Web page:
The Dirges may not be a household name quite yet, but their dedication to their self-described “Ag-fO” sound is certainly paying off in spades. For those not yet familiar with the band, The Dirges are part of a budding traditionalist Irish-American rock movement that includes such genre icons as Flogging Molly, Young Dubliners and Dirty Thieving Bastards. Since their formation, this multi-faceted band has wasted no time in leaving a lasting impression on the highly competitive music scene, while adding legions to their dedicated fanbase. After catching the ear of ‘Boondock Saints’ director Troy Duffy in Los Angeles, the band would end up penning several songs for the highly anticipated sequels soundtrack. 2009 would mark the biggest year to date for The Dirges as they would embark on more ambitious tours, play a key musical role in the Boondock Saints 10th Anniversary Celebration and would be dubbed ‘Official Band of The Boondock Saints II: All Saints Day’. With momentum building, The Dirges show no signs of slowing down and are looking to make 2010 an even more epic year! Jason Price of Icon Vs. Icon recently caught up with vocalist Fran DeAngelo and drummer Bill Stuhlly to discuss the band’s past, their involvement with ‘The Boondock Saints’ and what the future may hold for this band on the rise! Find out what all the buzz is about…
First off, I want to give our readers a little background on you. Where did you grow up?
Bill: I grew up in a suburb of Boston, Massachusetts called Peabody (pronounced Pebidy).
Fran: I grew up in Schenectady, New York — a place of which most of the first record is about.
How did music first come into your life?
Bill: For me it was through my mom playing Elvis records while I was chillin as a toddler playing with the matchbox cars in the living room.
Fran: My parents had a gang load of records and eight tracks, a lot of folk and soul stuff. Some of my earliest music memories were playing The Kingston Trio, The Fifth Dimension, Five Stair Steps and a record by Wendy Carlos called “Switched On Bach”. It was an experiment on a Moog synth. I would play it incessantly; I think it’s where I got my love for a cacophony of notes. It’s an awesome record I still listen to it today when I’m looking to break through a writer’s block; it humbles the shit out of you.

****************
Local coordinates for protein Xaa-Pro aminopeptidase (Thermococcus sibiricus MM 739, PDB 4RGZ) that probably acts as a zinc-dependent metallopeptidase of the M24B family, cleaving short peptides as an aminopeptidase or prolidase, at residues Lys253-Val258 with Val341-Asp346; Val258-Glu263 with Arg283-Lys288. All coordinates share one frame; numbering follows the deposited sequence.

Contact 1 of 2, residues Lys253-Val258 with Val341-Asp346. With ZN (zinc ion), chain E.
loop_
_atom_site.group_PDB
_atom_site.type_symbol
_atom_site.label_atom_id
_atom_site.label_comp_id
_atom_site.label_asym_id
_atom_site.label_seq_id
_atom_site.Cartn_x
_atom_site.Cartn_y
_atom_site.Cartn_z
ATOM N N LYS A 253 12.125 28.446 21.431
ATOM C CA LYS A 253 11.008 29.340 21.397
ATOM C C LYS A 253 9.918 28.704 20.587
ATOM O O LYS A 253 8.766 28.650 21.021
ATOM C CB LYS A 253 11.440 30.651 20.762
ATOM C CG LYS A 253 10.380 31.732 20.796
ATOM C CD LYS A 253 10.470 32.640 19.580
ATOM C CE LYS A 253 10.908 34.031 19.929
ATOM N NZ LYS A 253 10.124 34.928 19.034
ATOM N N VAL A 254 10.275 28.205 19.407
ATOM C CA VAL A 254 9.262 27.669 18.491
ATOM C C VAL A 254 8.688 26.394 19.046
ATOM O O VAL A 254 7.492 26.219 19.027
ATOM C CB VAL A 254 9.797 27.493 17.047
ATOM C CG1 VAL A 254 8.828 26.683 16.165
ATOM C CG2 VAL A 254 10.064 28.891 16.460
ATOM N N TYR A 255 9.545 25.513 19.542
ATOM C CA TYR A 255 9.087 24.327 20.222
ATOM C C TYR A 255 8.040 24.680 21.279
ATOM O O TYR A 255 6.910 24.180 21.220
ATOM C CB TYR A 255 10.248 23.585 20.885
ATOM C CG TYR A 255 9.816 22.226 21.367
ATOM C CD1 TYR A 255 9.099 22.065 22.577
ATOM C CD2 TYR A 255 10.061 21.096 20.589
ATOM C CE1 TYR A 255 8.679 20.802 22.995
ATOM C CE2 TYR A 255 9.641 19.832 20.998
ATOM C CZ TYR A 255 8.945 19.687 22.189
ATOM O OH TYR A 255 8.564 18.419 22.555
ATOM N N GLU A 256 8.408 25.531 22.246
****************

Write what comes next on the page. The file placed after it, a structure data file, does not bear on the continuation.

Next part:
Who and what were some of the influences that have helped shape you, the musician that we know today?
Bill: Frank Zappa and David Lee Roth.. First Zappa inspired me to be the best at my instrument and how to be a professional DIY musician… And DLR because the showmanship and personality he possessed just drew everybody into the show, except for the assless chaps period…Just wrong.
Fran: When I first started playing guitar I bought a Bob Dylan and a David Bowie tab book. They definitely shaped my writing style in the beginning, certainly got my ska and reggae influences from the likes of Desmond Dekker and the Specials and Jimmy Cliff, was way into The Pogues and The Dubliners they certainly showed me how to romanticize my immediate surroundings. More recently I listen to Against Me when I feel I need to be inspired I think they’re amazing songwriters.
What drove you to make music your career?
Bill: It was not really a choice as much as a passion that no other job could fulfill that and I don’t take orders very well
Fran: I like the fact you can write a story put a sound track to it and perform it practically on the spot. You can get your message across without to many cooks in the kitchen as opposed to film or theater, for mw its completely primal, like a motor skill, there’s no one around to edit you except that little guy in your head.
The music industry is often a hard path to follow. What has kept you inspired through the years?Bill: Every year I learn 10 times more than I knew the year before. It’s kinda like golf or any activity that you compete against yourself, get one success and your hooked.
Fran: I love to perform and music for me is a mental and physical release I just can’t live without I’ll do anything to keep the ball rollin’.
For those who may not be familiar with The Dirges, how did the band initially form?